Eating disordered post-ops are popping up all over, and it's so very scary. Here we are, cutting our guts up to cure this issue of morbid obesity, to only have those same (but different!) food demons come back so very fierce when we get to our normal body weights.
I know those ladies would love to know WHY.
I was just reading a thread on a WLS message board regarding night eating, lack of sleep, sleep-aids and finding yourself eating when you don't remember getting up to get a snack in the middle of the night. This seems to be a huge problem for those folks taking "Ambien" - some get up and start cooking On! A! Stove! while under the influence of Ambien. Nice.
I can't take anything to go to sleep with little kids in the house - BUT - I can commiserate with the lack of sleep. I realize much of my problem is due to having little kids in the house - one that gets up at least twice, and one that may swap beds in the middle of the night.
Sure, that's a given. But - I do wake up at assorted times unrelated to a child - wanting to go roast a damn turkey. It's not always that intense, but sometimes I wake up with such an urge to have a meal, that I do make my way upstairs and eat something. It's almost always a protein bar, which I'll bring back to bed and leave half by the bed if I wake AGAIN, looking for food.
I've also been blaming my rapid cycling blood sugar - that since I eat up until bedtime - that four hours after that meal - I truly AM "starving" because my brain is lacking any glucose. If I wake in a moment of hypoglycemia - it's worse - since I'm a mess, shaky, sweating and confused. Generally I don't make it to the food at those times - because I'm usually mumbling to my husband in a semi-sleep state. Also, I don't remember when that happens.
Other times - it's just the waking to eat - feeling normal but STARVING. Who knows if I really need a snack, but it "helps" and I can go back to sleep, for at least three hours.
It could be considered "night-eating syndrome," I'm sure - it's almost always related to obesity.
Some people wake up as many as four times a night and are unable to get back to sleep without having something to eat. Others don't even wake up. They sleepwalk to the refrigerator or kitchen cupboard and snack away without ever being aware of what they're doing - until they find the evidence the next morning.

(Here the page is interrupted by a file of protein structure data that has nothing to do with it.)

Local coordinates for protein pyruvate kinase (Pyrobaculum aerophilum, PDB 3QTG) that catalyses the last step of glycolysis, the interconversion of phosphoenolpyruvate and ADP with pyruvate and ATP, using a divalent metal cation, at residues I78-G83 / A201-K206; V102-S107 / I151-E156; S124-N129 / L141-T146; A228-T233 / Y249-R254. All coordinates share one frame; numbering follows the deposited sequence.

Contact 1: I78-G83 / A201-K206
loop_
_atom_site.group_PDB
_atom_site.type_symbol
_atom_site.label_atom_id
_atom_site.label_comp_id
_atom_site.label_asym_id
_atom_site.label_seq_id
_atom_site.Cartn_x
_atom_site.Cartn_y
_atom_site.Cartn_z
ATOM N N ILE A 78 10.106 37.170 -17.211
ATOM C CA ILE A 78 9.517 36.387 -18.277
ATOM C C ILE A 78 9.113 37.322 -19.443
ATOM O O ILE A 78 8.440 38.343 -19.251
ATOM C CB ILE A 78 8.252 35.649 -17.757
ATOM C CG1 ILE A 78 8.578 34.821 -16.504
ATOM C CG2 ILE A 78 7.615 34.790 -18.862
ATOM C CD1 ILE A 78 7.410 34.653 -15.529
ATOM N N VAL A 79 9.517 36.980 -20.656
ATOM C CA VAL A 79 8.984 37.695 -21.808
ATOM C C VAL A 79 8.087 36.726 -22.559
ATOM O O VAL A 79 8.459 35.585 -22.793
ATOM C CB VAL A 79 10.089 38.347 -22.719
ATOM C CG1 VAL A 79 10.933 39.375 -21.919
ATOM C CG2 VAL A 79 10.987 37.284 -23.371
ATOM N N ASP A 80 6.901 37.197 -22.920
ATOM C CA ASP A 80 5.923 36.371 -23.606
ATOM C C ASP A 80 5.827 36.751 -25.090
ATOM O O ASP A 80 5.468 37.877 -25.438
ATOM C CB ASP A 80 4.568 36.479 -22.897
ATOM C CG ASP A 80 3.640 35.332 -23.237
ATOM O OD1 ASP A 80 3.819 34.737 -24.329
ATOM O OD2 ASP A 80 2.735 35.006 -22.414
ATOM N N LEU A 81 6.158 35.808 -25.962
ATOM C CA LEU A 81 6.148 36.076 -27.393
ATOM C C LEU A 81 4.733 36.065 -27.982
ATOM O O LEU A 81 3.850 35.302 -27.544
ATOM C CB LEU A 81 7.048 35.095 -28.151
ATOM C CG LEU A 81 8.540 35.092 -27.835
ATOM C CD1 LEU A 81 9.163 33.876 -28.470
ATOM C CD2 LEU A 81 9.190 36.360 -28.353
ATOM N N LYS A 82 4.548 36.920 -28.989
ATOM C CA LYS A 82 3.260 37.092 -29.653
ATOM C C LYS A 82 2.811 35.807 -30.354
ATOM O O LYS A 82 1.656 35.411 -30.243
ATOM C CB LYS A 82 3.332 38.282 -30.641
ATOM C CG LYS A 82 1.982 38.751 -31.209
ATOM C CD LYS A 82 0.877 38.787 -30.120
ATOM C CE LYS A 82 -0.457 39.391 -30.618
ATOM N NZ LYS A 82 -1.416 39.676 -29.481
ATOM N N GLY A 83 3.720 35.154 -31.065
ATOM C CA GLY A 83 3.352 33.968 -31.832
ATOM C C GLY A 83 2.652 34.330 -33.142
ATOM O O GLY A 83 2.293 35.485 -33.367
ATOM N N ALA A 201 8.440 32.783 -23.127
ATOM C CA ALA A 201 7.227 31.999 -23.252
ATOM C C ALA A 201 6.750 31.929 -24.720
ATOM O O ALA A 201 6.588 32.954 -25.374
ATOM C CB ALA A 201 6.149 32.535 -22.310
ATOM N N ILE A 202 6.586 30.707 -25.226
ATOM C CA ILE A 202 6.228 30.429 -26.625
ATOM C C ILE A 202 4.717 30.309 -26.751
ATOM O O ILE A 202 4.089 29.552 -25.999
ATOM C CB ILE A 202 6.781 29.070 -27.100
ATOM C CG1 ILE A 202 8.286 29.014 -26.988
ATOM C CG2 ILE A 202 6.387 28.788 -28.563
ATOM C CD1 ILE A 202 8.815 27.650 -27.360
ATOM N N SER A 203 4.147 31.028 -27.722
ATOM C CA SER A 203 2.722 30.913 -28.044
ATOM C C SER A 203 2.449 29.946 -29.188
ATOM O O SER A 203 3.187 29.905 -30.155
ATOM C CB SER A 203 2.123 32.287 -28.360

These are actually two separate disorders. NES or Night Eating Syndrome leads people to wake up and need to eat. SRES or Sleep Related Eating Syndrome refers to those who eat in their sleep.
But these two syndromes do have several things in common. First, both do disturb sleep and can lead to sleep deprivation. Even if you never wake up, still the sleep walking and sleep eating are enough to disturb the deep sleep you need. Second - Both may be, in some way, stress related, and third, both syndromes, unfortunately, lead to obesity.
According to ANRED (Anorexism Nervosa and Related Eating Disorders, Inc.) in reference to Night Eating Syndrome:
- People suffering from NES have little or no appetite for breakfast.
- They eat more after dinner than during the meal.
- They eat more than half their food intake between dinner and breakfast.
- The condition has persisted for at least two months.
- The person tends to be moody and tense, especially at night.
- They have difficulty falling asleep and staying asleep.
- Their night eating consists mostly of foods high in sugar and starch.
- It's not binge eating because it continues throughout the night.
- They feel guilt and shame rather than enjoyment.
What about you?
Do you find yourself night-eating, night-binging (considering binging for us as WLS'er is slightly different,) or preoccupied and trying to sleep but thinking about getting a snack? Do you wake up with an insatiable appetite? Do you wake more than once? Is this something that bothered you prior to your WLS - or is it triggered by your WLS?
So, yesterday - I'm working - and this gaggle of teenage girls come in.
They are the very typical of this area group of upper-middle class wanna-be Coach-bag carrying future trophy wives. I'm not being harsh, they totally had little miniature Coach clutches, and each of them bought their 'cinno drinks with a twenty dollar bill. (This is in comparison to all the kids that look like they come from my street, in pants with chains and pink hair, asking me what they can buy with "this?" while showing me two crumpled one dollar bills.)
They're standing all around the counter, discussing nutrition - and how someone on TV "got wicked fat, Oh Mah Gawd."
I'm there - in my Walk From Obesity tee shirt.
They go on and on and on about how some of their aquaintances are "so fat, really, can you believe it," and how they restrict their own eating because they don't want to "be like that, like, evah."
All the while, I'm whizzing 500 calorie blended coffee drinks for each of them.
And, I'm thinking to myself, and trying very hard not to say - "Are you girls going to hold each others hair back while you gang vomit this back up in a little while?"
You know, cause, like, they totally don't wanna get fat. It's like, so freaking disgusting.